What are some common pitfalls that can cause integration to go over budget?”
There are plenty of risks to any technology project including the following that I have seen that seem to be all too common pitfalls:
– Design dependency omissions. Technology integration for digital signage typically requires more than just a technology partner: You may also need electrical power, conduit, cable support and pathways, structural modifications, IT infrastructure and environmental modifications. An all-inclusive design and project plan should account for all of these costs, but requirements are sometimes missed, or you might not have a design consultant or design/build firm helping you map out the requirements and costs. A complete and detailed design will help owners avoid unbudgeted costs.
– Lack of a detailed scope of work. Starting a major integration project without a clearly defined and detailed scope of work is a classic recipe for cost overruns. You know what they say about assumptions, and often times what you might “assume” is included in your project is actually not accounted for. I advise customers to never start a project with only an equipment list and associated labor cost on a quotation. A thorough description of exactly what is included in a final price is critical to ensuring your project stays on budget.
– Product changes. On projects with a long integration schedule, product changes and model changes can cause unexpected change orders and cost increases. Although technology, such as displays, generally drops in cost over time, model changes can often cause unexpected increases. This is especially true with architecturally integrated technology where exact dimensions are critical for integration. This type of increase is also common when low-cost consumer displays are specified, because they change models several times a year and equivalently sized displays may cost more.
– Owner Furnished Equipment. The road to cost overruns is often paved with the best of intentions. Reusing and repurposing existing equipment can seem like a good way to save some money, but all too often this can actually result in unforeseen cost increases. Repurposed equipment must be moved, stored, and readily available at the time of installation. Along the way it is highly susceptible to damage as original packaging is no longer available. If the equipment is not available when it’s needed, that can increase labor costs. And probably most importantly… if the devices aren’t fully detailed by accurate model number and quantities, you may find that other equipment such as mounts or cable types aren’t compatible resulting in unforeseen costs.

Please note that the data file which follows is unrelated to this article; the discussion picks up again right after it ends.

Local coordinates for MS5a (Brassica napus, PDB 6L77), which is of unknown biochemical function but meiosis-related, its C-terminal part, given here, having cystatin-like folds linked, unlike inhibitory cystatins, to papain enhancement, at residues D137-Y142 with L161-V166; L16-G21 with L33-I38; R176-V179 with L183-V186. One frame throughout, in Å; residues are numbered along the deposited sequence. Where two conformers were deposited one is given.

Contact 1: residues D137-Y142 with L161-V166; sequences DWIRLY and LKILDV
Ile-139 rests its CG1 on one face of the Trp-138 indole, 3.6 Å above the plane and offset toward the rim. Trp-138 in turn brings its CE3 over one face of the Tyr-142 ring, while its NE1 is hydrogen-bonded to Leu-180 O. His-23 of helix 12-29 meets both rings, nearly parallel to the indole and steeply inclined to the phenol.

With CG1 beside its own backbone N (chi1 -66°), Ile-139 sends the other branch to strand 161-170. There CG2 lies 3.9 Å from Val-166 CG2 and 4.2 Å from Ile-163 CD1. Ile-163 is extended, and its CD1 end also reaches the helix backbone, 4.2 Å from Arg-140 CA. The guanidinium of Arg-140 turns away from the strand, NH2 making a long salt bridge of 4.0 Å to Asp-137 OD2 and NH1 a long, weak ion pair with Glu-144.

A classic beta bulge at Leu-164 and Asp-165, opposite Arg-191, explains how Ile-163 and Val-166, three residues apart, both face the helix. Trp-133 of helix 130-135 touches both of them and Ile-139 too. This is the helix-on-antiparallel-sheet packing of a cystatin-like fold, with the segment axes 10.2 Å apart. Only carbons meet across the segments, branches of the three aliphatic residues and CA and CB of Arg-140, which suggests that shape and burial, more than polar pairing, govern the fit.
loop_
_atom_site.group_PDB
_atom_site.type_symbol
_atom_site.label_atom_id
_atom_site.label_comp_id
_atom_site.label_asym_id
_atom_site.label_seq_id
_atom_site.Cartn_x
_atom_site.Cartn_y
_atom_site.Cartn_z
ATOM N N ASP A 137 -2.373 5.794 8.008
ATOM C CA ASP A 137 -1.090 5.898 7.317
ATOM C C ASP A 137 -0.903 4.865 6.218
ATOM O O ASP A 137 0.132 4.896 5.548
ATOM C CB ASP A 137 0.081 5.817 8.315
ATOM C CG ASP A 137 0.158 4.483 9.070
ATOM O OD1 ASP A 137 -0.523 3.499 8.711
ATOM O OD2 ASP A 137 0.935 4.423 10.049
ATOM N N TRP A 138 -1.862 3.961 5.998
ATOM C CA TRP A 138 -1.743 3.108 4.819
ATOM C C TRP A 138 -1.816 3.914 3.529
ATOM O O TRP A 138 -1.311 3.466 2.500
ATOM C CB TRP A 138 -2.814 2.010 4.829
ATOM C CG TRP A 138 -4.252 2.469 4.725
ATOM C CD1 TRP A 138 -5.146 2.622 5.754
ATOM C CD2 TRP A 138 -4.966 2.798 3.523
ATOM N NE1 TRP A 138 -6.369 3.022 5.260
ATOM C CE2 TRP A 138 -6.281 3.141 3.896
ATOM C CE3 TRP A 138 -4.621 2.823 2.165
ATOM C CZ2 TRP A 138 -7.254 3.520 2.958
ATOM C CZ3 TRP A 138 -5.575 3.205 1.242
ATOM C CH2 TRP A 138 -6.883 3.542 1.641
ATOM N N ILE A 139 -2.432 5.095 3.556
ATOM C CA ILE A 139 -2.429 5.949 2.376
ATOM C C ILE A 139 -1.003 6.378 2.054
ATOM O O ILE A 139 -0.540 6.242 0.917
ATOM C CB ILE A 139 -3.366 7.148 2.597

– Project Delays. They say time is money, and schedule changes can often cause cost increases even if the total number of screens remains the same. For example, schedule compression is common in construction projects where many trades are working and are dependent on each other to make progress. With technology often being the “caboose on the construction train,” you may find that delays early in a project can cause cost overruns later in the schedule. If an integrator is forced to work overtime to meet your deadline because of construction delays, you can expect a change order and a cost increase.
We’ve all heard that “perfect planning prevents poor performance.” There are a couple of different versions of that old adage, but the basic principle holds true. The more time you put into the planning and preparation, the better your chance is of executing a project on time and on budget.